Do plant–microbe interactions support the Stress Gradient Hypothesis?

Aaron S. David, Khum B. Thapa-Magar, Eric S. Menges, Christopher A. Searcy, Michelle E. Afkhami

Research output: Contribution to journalArticlepeer-review

8 Scopus citations


The Stress Gradient Hypothesis (SGH), which predicts increasing ratios of facilitative:competitive interactions with increasing stress, has long been a guiding framework for conceptualizing plant–plant interactions. Recently, there has been a growing recognition of the roles of microbes in mitigating or exacerbating environmental stress for their plant hosts. As such, we might predict, based on the SGH, that beneficial microbial effects on plant performance should be positively associated with stress. Specifically, we hypothesized that support for the SGH would depend on the host plant's habitat specialization such that species that specialize in high stress habitats and thus likely coevolved with the resident microbes would exhibit stronger support for the SGH than non-specialist plant species. We further hypothesized that support for the SGH would vary with germination frequency, since boosting germination of low-frequency germinators is one effective means by which microbes can benefit plant species performance. Here, we explore whether plant–microbial interactions support the SGH using 12 plant species native to the Florida rosemary scrub. We conducted factorial experiments that manipulated the presence of microbes in nine soils collected along an elevational stress gradient, and recorded germination frequency and biomass. Microbes increased the germination frequency of four species, all of which had relatively low germination rates. Furthermore, we found support for the SGH in nearly one-half of the species examined, with soil microbes facilitating germination with increasing stress for 5 of the 12 species tested, and none of the species exhibiting the opposite trend. Support for the SGH was not predicted by either the plant hosts' habitat specialization or germination frequency. In contrast to germination, biomass results showed little support for the SGH, with four of 12 species refuting and one species supporting SGH predictions. Taken together, our study documents that interactions between the soil microbial community and plant species along a stress gradient can support the SGH, but emphasizes that these effects are life-history-stage dependent. This work also identifies a common mechanism (germination facilitation) by which microbes can benefit plant species in stressful habitats.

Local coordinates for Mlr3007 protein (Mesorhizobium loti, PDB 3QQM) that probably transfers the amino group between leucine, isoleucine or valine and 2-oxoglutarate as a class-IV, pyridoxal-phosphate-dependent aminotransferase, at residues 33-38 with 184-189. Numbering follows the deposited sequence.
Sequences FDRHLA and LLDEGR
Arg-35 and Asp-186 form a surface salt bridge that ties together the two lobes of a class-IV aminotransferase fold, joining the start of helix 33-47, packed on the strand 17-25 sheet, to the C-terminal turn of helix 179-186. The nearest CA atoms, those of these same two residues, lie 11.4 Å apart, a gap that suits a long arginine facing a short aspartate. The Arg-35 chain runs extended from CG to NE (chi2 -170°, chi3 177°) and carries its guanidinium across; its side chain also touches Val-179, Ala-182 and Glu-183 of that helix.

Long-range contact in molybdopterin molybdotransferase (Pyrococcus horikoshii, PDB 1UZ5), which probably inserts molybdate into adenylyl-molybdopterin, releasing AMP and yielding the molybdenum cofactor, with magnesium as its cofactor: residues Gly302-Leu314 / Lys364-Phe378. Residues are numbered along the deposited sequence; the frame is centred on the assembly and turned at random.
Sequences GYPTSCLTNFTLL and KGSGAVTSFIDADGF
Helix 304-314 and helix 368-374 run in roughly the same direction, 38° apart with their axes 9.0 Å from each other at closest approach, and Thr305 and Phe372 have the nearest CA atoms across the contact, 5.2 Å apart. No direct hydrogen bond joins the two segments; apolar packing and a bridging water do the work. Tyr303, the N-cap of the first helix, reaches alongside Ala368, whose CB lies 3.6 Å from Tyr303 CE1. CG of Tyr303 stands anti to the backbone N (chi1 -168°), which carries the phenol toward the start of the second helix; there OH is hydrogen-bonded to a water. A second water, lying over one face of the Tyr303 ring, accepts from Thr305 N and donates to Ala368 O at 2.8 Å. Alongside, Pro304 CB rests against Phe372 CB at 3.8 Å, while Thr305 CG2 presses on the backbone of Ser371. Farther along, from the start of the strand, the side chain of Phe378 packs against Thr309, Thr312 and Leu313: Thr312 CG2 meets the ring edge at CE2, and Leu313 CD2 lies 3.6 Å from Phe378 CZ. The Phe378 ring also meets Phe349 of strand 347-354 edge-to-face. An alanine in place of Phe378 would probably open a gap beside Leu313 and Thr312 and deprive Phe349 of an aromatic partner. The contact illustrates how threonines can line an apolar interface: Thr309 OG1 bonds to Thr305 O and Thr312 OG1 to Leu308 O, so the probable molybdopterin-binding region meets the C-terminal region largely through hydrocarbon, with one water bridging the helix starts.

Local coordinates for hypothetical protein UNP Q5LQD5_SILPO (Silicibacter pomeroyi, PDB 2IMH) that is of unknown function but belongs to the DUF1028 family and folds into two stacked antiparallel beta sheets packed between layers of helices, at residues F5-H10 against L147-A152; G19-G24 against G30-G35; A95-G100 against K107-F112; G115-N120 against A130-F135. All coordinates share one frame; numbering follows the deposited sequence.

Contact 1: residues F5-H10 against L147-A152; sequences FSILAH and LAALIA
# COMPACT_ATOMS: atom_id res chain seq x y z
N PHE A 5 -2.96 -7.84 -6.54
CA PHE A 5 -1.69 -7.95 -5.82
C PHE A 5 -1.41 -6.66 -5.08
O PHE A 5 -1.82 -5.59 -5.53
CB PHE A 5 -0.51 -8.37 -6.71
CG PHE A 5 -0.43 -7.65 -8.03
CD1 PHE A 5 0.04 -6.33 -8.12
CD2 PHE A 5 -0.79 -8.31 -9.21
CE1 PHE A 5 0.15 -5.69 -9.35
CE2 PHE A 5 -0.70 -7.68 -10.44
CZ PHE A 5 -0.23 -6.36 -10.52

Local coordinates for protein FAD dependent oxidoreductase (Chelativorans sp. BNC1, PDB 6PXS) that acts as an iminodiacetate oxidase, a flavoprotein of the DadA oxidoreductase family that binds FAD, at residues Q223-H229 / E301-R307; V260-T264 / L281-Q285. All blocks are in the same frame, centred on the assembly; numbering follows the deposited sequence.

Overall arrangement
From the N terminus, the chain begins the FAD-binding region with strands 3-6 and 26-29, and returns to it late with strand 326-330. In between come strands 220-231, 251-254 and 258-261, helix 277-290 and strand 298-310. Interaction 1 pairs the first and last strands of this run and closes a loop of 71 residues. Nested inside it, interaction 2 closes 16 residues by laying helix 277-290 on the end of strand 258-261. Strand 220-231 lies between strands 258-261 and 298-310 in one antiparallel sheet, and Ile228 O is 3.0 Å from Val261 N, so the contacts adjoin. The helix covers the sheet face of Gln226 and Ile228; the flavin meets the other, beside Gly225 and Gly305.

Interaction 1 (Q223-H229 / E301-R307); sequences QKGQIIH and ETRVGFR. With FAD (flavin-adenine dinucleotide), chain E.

Original languageEnglish (US)
Article numbere03081
Issue number8
StatePublished - Aug 1 2020


  • Florida rosemary scrub
  • Stress Gradient Hypothesis
  • facilitation
  • habitat specialization
  • plant–microbe interactions
  • soil microbes
  • symbiosis

ASJC Scopus subject areas

  • Ecology, Evolution, Behavior and Systematics


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